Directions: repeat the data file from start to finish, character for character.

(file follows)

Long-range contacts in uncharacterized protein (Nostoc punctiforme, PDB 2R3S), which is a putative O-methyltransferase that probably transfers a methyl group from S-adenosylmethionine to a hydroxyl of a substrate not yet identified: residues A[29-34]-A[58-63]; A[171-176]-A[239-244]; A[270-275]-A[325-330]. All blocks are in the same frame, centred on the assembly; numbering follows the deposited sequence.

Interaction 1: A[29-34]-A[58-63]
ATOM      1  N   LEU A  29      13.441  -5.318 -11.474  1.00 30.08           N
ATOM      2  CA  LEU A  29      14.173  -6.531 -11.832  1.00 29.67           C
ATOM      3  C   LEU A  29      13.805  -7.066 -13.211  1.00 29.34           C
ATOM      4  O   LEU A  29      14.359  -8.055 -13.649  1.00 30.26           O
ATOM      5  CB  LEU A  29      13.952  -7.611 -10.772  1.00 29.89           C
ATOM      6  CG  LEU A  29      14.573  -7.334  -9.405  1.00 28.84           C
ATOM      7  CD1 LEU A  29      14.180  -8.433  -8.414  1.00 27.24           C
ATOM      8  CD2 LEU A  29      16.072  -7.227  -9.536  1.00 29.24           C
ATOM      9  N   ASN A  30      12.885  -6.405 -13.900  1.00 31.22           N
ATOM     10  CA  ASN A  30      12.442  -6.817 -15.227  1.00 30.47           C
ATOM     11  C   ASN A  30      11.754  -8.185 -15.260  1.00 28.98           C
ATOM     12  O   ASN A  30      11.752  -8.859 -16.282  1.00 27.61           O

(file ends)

Long-range contacts in uncharacterized protein (Nostoc punctiforme, PDB 2R3S), which is a putative O-methyltransferase that probably transfers a methyl group from S-adenosylmethionine to a hydroxyl of a substrate not yet identified: residues A[29-34]-A[58-63]; A[171-176]-A[239-244]; A[270-275]-A[325-330]. All blocks are in the same frame, centred on the assembly; numbering follows the deposited sequence.

Interaction 1: A[29-34]-A[58-63]
ATOM      1  N   LEU A  29      13.441  -5.318 -11.474  1.00 30.08           N
ATOM      2  CA  LEU A  29      14.173  -6.531 -11.832  1.00 29.67           C
ATOM      3  C   LEU A  29      13.805  -7.066 -13.211  1.00 29.34           C
ATOM      4  O   LEU A  29      14.359  -8.055 -13.649  1.00 30.26           O
ATOM      5  CB  LEU A  29      13.952  -7.611 -10.772  1.00 29.89           C
ATOM      6  CG  LEU A  29      14.573  -7.334  -9.405  1.00 28.84           C
ATOM      7  CD1 LEU A  29      14.180  -8.433  -8.414  1.00 27.24           C
ATOM      8  CD2 LEU A  29      16.072  -7.227  -9.536  1.00 29.24           C
ATOM      9  N   ASN A  30      12.885  -6.405 -13.900  1.00 31.22           N
ATOM     10  CA  ASN A  30      12.442  -6.817 -15.227  1.00 30.47           C
ATOM     11  C   ASN A  30      11.754  -8.185 -15.260  1.00 28.98           C
ATOM     12  O   ASN A  30      11.752  -8.859 -16.282  1.00 27.61           O